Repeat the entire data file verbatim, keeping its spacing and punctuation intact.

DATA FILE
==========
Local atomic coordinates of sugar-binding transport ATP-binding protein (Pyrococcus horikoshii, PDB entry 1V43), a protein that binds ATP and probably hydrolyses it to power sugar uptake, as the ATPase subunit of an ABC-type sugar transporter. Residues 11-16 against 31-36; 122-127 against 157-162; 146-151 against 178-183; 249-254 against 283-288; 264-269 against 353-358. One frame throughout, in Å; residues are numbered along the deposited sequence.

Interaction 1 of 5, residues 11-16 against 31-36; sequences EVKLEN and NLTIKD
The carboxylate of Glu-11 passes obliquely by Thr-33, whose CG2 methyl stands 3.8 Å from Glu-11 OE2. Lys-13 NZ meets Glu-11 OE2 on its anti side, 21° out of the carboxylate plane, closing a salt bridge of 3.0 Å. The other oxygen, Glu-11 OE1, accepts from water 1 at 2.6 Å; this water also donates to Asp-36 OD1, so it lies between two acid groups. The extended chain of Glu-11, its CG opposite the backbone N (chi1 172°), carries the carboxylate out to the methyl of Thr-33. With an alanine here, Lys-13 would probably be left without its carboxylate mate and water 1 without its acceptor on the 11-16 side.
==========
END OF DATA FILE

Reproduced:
Local atomic coordinates of sugar-binding transport ATP-binding protein (Pyrococcus horikoshii, PDB entry 1V43), a protein that binds ATP and probably hydrolyses it to power sugar uptake, as the ATPase subunit of an ABC-type sugar transporter. Residues 11-16 against 31-36; 122-127 against 157-162; 146-151 against 178-183; 249-254 against 283-288; 264-269 against 353-358. One frame throughout, in Å; residues are numbered along the deposited sequence.

Interaction 1 of 5, residues 11-16 against 31-36; sequences EVKLEN and NLTIKD
The carboxylate of Glu-11 passes obliquely by Thr-33, whose CG2 methyl stands 3.8 Å from Glu-11 OE2. Lys-13 NZ meets Glu-11 OE2 on its anti side, 21° out of the carboxylate plane, closing a salt bridge of 3.0 Å. The other oxygen, Glu-11 OE1, accepts from water 1 at 2.6 Å; this water also donates to Asp-36 OD1, so it lies between two acid groups. The extended chain of Glu-11, its CG opposite the backbone N (chi1 172°), carries the carboxylate out to the methyl of Thr-33. With an alanine here, Lys-13 would probably be left without its carboxylate mate and water 1 without its acceptor on the 11-16 side.